The startup also offers a Bluetooth-enabled dive computer, called COSMIQ, which lets divers track and calculate important information, such as when they need to take a decompression stop In 2011, James Tsuei, a scuba diver enthusiast, decided to plan a vacation and get his Open Water Diver certification, an entry-level autonomous diver certification for recreational scuba diving. But […]
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A British court has dismissed charges brought by the Serious Fraud Office (SFO) against Barclays over its 2008 capital raising, the bank said on Monday, suspending for now the threat of regulatory sanctions on its business operations over the matter.
Media advocacy group GLAAD released its sixth annual report detailing LGBTQ representation in major motion pictures–and the results are looking pretty dismal.
The Studio Responsibility Index found that of the 109 releases from seven major studios in 2017, just 14 had characters that were LGBTQ–a drop from 2016 where there were 23 LGBTQ characters out of 125 releases.
GLAAD grades studios with a score of excellent, good, insufficient, poor, or failing, calculating the number of films each studio put out with not just how many LGBTQ characters are present, but also how they’re presented. Warner Brothers came in last with the only “failing” grade of the bunch this year, while 20th Century Fox and Universal scored the best with “insufficient.” Yay?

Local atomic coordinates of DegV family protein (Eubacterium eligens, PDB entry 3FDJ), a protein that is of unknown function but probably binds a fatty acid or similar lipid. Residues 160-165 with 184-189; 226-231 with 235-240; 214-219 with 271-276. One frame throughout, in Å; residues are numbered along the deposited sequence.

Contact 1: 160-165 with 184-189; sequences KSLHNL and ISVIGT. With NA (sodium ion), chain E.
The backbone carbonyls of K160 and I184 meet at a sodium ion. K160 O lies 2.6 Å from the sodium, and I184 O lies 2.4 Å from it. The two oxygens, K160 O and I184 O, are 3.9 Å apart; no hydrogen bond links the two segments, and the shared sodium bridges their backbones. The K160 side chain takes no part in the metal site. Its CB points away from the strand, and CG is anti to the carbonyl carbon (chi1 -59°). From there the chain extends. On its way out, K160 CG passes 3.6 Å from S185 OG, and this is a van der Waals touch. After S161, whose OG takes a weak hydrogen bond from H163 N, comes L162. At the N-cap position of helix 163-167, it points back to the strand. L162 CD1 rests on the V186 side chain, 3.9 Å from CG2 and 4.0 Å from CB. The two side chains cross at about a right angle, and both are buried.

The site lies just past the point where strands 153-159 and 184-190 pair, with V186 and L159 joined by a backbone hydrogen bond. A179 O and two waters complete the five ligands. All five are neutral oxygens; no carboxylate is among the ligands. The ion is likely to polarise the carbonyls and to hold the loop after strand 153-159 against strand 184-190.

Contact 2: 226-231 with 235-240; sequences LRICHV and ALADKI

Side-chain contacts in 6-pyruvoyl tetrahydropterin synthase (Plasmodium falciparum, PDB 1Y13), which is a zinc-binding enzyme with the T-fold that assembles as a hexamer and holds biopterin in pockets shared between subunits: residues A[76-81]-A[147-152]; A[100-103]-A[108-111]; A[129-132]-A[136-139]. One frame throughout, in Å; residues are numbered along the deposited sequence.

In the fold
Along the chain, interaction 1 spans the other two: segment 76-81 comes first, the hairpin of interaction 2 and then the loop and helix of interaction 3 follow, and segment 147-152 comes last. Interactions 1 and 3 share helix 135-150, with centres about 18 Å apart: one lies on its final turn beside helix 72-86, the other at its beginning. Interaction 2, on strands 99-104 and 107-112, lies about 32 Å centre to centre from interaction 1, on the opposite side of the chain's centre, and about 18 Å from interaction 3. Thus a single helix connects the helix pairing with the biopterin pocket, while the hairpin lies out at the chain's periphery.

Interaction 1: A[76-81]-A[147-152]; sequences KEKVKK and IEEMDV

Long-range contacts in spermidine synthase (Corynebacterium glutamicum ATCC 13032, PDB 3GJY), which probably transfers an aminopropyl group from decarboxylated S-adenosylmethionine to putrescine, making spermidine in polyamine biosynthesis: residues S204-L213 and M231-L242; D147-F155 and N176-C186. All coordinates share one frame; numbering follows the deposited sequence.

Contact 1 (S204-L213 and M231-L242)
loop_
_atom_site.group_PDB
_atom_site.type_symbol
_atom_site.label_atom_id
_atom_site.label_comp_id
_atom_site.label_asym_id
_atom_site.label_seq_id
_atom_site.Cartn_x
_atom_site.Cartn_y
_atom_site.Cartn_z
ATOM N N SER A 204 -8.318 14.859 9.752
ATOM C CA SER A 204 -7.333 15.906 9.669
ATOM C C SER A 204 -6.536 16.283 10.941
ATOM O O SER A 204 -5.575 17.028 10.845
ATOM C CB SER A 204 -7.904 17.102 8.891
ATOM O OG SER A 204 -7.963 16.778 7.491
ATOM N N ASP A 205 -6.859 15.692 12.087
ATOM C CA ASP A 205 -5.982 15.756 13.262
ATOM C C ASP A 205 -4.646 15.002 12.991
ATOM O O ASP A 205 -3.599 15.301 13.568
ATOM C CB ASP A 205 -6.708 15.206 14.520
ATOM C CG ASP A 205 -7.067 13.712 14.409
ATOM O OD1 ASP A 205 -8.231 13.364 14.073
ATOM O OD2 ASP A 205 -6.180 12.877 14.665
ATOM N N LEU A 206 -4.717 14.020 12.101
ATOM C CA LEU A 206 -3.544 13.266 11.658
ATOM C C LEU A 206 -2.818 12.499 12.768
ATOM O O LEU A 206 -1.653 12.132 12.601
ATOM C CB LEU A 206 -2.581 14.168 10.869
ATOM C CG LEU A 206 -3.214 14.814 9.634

GLAAD docked Warner Brothers points for omitting gay characters or relationships that were in the source material (Wonder Woman; Everything, Everything) or making “incessant gay panic jokes” (CHiPS).
GLAAD’s methodology is based on the Vito Russo Test, a riff off of the famous Bechdel Test that grades how women are portrayed in works of fiction. To pass the test, which is named after GLAAD co-founder Vito Russo, the film must contain a character that is not just “identifiably lesbian, gay, bisexual, transgender, and/or queer,” but also “tied into the plot in such a way that their removal would have a significant effect”–yet the characters cannot be “solely or predominantly defined by their sexual orientation or gender identity.”
Here’s how each studio fared by The Studio Responsibility Index:
20th Century Fox (insufficient): 14 films released; 2 LGBTQ inclusive films; 2 films passed the Vito Russo Test
Universal Pictures (insufficient): 14 films released; 4 LGBTQ inclusive films; 1 film passed the Vito Russo Test
Lionsgate Entertainment (failing): 19 films released; 2 LGBTQ inclusive films; 2 films passed the Vito Russo Test
Paramount Pictures (poor): 11 films released; 2 LGBTQ inclusive films; 1 film passed the Vito Russo Test
Sony Pictures (poor): 25 films released; 1 LGBTQ inclusive film; 1 film passed the Vito Russo Test
The Walt Disney Studios (poor): 8 films released; 1 LGBTQ inclusive film; 1 film passed the Vito Russo Test
Warner Brothers (failing): 18 films released; 2 LGBTQ inclusive films; 1 film passed the Vito Russo Test
Read GLAAD’s full Studio Responsibility Index here.